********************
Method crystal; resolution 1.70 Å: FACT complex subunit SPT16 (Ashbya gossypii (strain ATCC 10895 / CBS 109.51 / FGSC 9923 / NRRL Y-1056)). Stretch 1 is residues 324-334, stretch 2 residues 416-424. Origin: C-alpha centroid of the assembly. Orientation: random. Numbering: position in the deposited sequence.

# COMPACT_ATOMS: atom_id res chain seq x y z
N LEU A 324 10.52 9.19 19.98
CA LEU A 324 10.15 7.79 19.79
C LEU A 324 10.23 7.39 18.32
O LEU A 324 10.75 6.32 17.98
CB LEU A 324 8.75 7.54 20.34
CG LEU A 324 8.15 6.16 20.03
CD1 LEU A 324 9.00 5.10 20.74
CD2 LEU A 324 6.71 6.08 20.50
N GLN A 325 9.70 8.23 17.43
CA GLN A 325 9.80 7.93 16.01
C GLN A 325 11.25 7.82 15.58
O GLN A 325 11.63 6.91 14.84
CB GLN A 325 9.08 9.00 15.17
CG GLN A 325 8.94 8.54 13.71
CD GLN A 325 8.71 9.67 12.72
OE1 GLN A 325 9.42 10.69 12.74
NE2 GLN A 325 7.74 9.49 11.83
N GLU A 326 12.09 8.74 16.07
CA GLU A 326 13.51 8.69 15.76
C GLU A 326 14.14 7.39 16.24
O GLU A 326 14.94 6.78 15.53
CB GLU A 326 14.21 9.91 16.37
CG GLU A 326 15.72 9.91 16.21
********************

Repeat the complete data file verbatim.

Method crystal; resolution 1.70 Å: FACT complex subunit SPT16 (Ashbya gossypii (strain ATCC 10895 / CBS 109.51 / FGSC 9923 / NRRL Y-1056)). Stretch 1 is residues 324-334, stretch 2 residues 416-424. Origin: C-alpha centroid of the assembly. Orientation: random. Numbering: position in the deposited sequence.

# COMPACT_ATOMS: atom_id res chain seq x y z
N LEU A 324 10.52 9.19 19.98
CA LEU A 324 10.15 7.79 19.79
C LEU A 324 10.23 7.39 18.32
O LEU A 324 10.75 6.32 17.98
CB LEU A 324 8.75 7.54 20.34
CG LEU A 324 8.15 6.16 20.03
CD1 LEU A 324 9.00 5.10 20.74
CD2 LEU A 324 6.71 6.08 20.50
N GLN A 325 9.70 8.23 17.43
CA GLN A 325 9.80 7.93 16.01
C GLN A 325 11.25 7.82 15.58
O GLN A 325 11.63 6.91 14.84
CB GLN A 325 9.08 9.00 15.17
CG GLN A 325 8.94 8.54 13.71
CD GLN A 325 8.71 9.67 12.72
OE1 GLN A 325 9.42 10.69 12.74
NE2 GLN A 325 7.74 9.49 11.83
N GLU A 326 12.09 8.74 16.07
CA GLU A 326 13.51 8.69 15.76
C GLU A 326 14.14 7.39 16.24
O GLU A 326 14.94 6.78 15.53
CB GLU A 326 14.21 9.91 16.37
CG GLU A 326 15.72 9.91 16.21